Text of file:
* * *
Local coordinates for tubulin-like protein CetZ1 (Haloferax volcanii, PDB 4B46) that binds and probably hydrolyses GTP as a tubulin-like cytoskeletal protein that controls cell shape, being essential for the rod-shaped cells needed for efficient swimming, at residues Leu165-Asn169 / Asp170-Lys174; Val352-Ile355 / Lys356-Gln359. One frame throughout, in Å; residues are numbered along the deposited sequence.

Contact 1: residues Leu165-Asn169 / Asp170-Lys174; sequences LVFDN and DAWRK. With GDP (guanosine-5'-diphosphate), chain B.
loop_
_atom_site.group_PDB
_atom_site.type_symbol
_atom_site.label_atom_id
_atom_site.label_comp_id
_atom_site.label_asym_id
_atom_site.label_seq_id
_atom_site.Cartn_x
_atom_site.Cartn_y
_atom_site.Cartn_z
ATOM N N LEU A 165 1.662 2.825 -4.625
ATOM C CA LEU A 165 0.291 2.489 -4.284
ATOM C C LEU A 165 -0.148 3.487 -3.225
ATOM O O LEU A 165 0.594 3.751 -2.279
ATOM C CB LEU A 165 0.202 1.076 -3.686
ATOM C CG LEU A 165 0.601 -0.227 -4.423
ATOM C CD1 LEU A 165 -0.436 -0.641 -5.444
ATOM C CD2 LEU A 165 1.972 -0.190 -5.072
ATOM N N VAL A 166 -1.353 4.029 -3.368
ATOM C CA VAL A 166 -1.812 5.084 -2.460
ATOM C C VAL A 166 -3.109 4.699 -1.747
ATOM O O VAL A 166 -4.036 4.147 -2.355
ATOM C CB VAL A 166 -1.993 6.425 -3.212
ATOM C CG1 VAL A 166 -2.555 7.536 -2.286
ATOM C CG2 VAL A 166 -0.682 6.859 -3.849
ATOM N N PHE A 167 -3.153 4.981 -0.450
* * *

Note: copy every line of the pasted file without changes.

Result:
Local coordinates for tubulin-like protein CetZ1 (Haloferax volcanii, PDB 4B46) that binds and probably hydrolyses GTP as a tubulin-like cytoskeletal protein that controls cell shape, being essential for the rod-shaped cells needed for efficient swimming, at residues Leu165-Asn169 / Asp170-Lys174; Val352-Ile355 / Lys356-Gln359. One frame throughout, in Å; residues are numbered along the deposited sequence.

Contact 1: residues Leu165-Asn169 / Asp170-Lys174; sequences LVFDN and DAWRK. With GDP (guanosine-5'-diphosphate), chain B.
loop_
_atom_site.group_PDB
_atom_site.type_symbol
_atom_site.label_atom_id
_atom_site.label_comp_id
_atom_site.label_asym_id
_atom_site.label_seq_id
_atom_site.Cartn_x
_atom_site.Cartn_y
_atom_site.Cartn_z
ATOM N N LEU A 165 1.662 2.825 -4.625
ATOM C CA LEU A 165 0.291 2.489 -4.284
ATOM C C LEU A 165 -0.148 3.487 -3.225
ATOM O O LEU A 165 0.594 3.751 -2.279
ATOM C CB LEU A 165 0.202 1.076 -3.686
ATOM C CG LEU A 165 0.601 -0.227 -4.423
ATOM C CD1 LEU A 165 -0.436 -0.641 -5.444
ATOM C CD2 LEU A 165 1.972 -0.190 -5.072
ATOM N N VAL A 166 -1.353 4.029 -3.368
ATOM C CA VAL A 166 -1.812 5.084 -2.460
ATOM C C VAL A 166 -3.109 4.699 -1.747
ATOM O O VAL A 166 -4.036 4.147 -2.355
ATOM C CB VAL A 166 -1.993 6.425 -3.212
ATOM C CG1 VAL A 166 -2.555 7.536 -2.286
ATOM C CG2 VAL A 166 -0.682 6.859 -3.849
ATOM N N PHE A 167 -3.153 4.981 -0.450